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Masonry fireplaces: Houses built 50 to 75 years ago were designed to take advantage of a centrally located fire place with its solid brick, heat-retentive chimney reaching up several stories through the center of the house. Today, however, fireplaces are largely decorative, are built into outside walls, and have a clay flue with 6 to 12 inches of space between the flue and the brick facing; therefore, the heat never really penetrates the brick, and what heat is retained is lost to the outside. Consequently, today’s fireplace makes for a net heat loss in almost every case, despite the traditional picture of a family gathered happily in front of a blaze crack ling in the hearth. The combustion efficiency is only about 10 percent, which means that 90 percent of the heat produced goes up the chimney. This unused heat is known as stack loss.

Freestanding fireplaces: A freestanding fireplace is basically a hood made of sheet-metal hung over some sort of grate, with a pipe or chimney to duct smoke away. The metal hood heats evenly and radiates that heat in all directions; compared with other fire places, these units have a relatively high combustion efficiency, particularly when set in the middle of the room.

The Chimney Effect

In a conventional masonry fireplace, most of the heat produced by burning wood is lost up the chimney or into the surrounding wall and floor. A small amount of heat circulates around the room, and another small amount radiates out to the persons or objects nearby. Cold air is drawn in from outside to replace the warmed inside air that escapes up the stack, making the room even cooler.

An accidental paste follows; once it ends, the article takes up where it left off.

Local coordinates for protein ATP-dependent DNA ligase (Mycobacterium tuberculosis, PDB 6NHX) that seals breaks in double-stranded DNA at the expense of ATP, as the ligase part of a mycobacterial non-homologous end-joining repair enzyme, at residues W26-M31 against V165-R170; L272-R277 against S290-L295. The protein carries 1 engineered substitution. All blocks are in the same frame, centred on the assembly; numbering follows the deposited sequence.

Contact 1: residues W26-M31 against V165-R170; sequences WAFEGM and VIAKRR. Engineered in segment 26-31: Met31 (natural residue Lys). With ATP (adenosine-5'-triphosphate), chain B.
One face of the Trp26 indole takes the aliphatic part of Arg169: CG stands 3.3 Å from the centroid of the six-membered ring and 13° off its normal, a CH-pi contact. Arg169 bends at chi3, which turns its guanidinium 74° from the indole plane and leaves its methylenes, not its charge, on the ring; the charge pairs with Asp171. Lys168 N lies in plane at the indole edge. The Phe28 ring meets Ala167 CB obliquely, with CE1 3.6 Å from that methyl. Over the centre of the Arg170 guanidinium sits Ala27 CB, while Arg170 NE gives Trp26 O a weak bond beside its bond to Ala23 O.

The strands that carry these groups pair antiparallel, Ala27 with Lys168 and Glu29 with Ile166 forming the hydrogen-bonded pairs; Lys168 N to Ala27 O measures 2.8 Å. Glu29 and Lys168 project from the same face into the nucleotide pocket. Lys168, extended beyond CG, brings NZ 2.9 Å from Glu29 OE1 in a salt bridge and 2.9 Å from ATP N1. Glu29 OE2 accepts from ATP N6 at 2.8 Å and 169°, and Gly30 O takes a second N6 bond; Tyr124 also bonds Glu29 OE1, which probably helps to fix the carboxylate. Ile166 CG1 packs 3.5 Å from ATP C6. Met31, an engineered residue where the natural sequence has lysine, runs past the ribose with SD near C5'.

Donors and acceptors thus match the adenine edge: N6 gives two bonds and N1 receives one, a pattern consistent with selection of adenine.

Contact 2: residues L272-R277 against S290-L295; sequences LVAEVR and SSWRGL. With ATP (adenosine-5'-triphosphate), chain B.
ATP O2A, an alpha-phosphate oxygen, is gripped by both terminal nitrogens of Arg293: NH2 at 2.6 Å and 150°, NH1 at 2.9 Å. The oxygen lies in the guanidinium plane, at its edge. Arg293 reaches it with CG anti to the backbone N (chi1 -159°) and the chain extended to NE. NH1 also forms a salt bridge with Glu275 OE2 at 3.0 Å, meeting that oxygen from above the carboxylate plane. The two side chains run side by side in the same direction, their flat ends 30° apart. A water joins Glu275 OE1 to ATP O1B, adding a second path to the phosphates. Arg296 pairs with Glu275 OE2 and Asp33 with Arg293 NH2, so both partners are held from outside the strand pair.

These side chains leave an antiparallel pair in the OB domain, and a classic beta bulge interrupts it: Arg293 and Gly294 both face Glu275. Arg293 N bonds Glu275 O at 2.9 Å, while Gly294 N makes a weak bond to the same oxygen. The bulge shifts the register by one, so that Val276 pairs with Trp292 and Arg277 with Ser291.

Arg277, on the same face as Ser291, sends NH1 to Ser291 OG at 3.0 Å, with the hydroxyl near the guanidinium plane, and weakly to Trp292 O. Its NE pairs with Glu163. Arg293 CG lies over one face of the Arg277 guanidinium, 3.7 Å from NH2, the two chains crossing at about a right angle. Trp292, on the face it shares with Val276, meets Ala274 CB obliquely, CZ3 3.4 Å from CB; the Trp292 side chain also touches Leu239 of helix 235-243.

Metal fireplaces: Another type of f ire- place is the prefabricated metal variety that can be built into a wall or an existing fireplace. While it is easy to install, not very expensive, and sometimes offers an optional forced-air, electric- powered fan that will improve its performance, the cost of such a unit is out of proportion to the heat it provides. Like the masonry fireplace, it is only about 10 percent efficient.

Even when there is no fire, a fireplace can cause a house to lose heat. If your fireplace has no damper, or if it does but you leave the damper open, your house has an air leak—one that may account for 20 percent of the air heated by an ordinary furnace every hour.

Improving fireplace efficiency: There are ways you can improve the efficiency of your fireplace. You can purchase and install a damper, if you don’t already have one, which will minimize heat loss when no fire is burning.

You can also buy glass doors to surround the hearth. These will allow you to enjoy the fires while saving you the heat your furnace has worked so hard to provide (although they will reduce the usable radiant heat from the fire).

If you can duct outside air directly in to your fireplace, you will significantly reduce the amount of infiltration it creates, and thereby reduce the potency of the chimney effect when the fire burns, If you have two fireplaces, one on an outside wall and one on an in side wall, consider blocking off the one on the outside wall.

Because a fire consumes oxygen, the more the open-hearth fire burns, the more air it must draw from someplace. If you haven’t weatherized your house, a fire in your fireplace will draw enormous quantities of unheated air in from outside, through the walls, windows, and various other chinks and holes. You can easily make a bright, cheery fire in a traditional fireplace, but it will devour wood voraciously.

Even if you have weatherized your house it is still subject to a certain amount of infiltration; and an open fire draws cold air indoors faster than it would enter your house if the fireplace weren’t in use. But whether your house is weatherized or not, as soon as the wood burns and creates heat, most of the heated air rises straight out your chimney. As it rises, it draws in more cold air—a cycle described as the chimney effect.


Ducted Circulating Fireplace

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